How to deal with cat health issues in older cats
There are an estimated 8.5 million cats in the UK; this means that 19% of households own one of these cuddly animals and nearly half of all households have a pet of some kind.
As these animals grow older they will start to need more care and attention but what do you need to know about caring for an older cat?
The ageing cat
Along with humans, animals grow older and start to have different needs. This can be the time when pets will start to slow down and older cats will need more care and attention.
Getting a pet insurance plan is always a good idea as vet bills can be expensive. Older cats may also need to visit the vets on a more regular basis than when they were younger and you may be surprised to find they may need more sleep or experience a personality change that leaves them either friendlier or grumpier.
Making sure that you keep a close eye on them and scheduling regular health checks is a good idea.
The basics of caring for your feline friend
Many cats will go through life with no problems at all, but you should always be prepared for the eventuality that age may take its toll. If your cat starts to show signs that it’s not as agile as it once was then always make sure there’s is a litter tray available, just in case of an emergency.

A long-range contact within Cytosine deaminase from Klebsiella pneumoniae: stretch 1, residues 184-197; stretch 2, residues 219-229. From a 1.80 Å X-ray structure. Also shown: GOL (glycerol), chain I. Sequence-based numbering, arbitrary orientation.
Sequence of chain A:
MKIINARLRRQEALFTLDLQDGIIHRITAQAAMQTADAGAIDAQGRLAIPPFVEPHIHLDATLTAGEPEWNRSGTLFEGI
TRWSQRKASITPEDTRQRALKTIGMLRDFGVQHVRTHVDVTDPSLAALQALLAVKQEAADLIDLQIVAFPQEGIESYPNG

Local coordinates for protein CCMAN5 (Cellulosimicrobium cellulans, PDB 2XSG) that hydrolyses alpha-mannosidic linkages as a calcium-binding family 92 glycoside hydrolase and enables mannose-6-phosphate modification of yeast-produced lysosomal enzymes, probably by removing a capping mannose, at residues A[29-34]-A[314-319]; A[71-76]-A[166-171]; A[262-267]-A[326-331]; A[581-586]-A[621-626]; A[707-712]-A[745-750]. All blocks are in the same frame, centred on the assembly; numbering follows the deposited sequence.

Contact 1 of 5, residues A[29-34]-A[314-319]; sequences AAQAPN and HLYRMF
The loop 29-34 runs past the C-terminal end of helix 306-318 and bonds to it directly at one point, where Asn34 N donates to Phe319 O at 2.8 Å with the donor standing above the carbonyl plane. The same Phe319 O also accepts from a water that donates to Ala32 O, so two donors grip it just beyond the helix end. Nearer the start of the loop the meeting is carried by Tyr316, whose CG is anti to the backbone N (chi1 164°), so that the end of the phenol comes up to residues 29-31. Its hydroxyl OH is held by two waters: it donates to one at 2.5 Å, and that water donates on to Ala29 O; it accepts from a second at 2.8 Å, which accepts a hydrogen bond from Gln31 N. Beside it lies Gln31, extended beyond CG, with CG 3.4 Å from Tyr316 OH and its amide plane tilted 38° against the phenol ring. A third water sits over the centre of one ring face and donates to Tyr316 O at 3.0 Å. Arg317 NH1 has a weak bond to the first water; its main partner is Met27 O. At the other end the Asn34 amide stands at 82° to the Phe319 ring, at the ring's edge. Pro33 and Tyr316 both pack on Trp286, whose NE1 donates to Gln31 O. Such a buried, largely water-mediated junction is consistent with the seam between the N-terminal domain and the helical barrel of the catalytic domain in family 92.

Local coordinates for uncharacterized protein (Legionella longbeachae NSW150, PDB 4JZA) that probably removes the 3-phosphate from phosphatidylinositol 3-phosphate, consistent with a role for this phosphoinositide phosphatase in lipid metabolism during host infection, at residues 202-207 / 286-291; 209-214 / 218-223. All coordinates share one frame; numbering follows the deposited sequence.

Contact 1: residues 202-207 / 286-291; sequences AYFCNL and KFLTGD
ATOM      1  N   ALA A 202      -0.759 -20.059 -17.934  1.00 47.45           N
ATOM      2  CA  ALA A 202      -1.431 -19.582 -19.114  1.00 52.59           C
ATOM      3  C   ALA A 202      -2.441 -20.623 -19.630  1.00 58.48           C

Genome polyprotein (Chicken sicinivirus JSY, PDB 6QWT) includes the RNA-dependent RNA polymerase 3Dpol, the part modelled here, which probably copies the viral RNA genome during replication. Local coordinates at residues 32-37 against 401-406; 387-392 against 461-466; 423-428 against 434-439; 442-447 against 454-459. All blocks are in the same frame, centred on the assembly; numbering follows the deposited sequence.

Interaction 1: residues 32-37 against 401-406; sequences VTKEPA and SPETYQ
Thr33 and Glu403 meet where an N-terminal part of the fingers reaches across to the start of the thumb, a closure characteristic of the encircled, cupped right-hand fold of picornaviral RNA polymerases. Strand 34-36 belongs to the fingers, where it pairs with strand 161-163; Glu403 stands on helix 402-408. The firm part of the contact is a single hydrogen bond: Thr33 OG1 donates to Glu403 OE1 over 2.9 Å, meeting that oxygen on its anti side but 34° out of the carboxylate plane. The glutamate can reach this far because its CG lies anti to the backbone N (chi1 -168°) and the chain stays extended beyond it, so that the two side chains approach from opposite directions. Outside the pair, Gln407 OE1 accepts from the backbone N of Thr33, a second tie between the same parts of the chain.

You should also make sure your cat is eating properly; there are specially formulated foods for older cats and it’s important that their teeth are cleaned by your vet at least once a year.
Vets and treatments
There are many illnesses that can affect your cat as it grows older, but that doesn’t mean it can’t live a perfectly normal life. Medicine in the veterinary world has kept pace with human medical procedures, so don’t despair.
When your cat is younger it’s recommended that you take it to visit the vet twice a year, but as the cat ages it’s best to take it to the vet up to four times a year or whenever you feel it is needed.
If your cat drinks large quantities of water for more than a few days then this maybe a sign of kidney or liver disease and you should get him or her checked out as soon as possible.
Grooming and cleaning your cats fur will also help you keep an eye out for any fleas or ticks – if any are found then treat them straight away. Long term flea repellents are important if your cat spends lots of time outside and can either be obtained from your vets or over the counter at most pet shops.
Cat friendly home
As your cat gets older and movement becomes harder, it is helpful if you can make your house as easy as possible for the cat to move around in. Some people place ramps outside the back door so that the cat does not have to climb steps and this could be something you want to look into.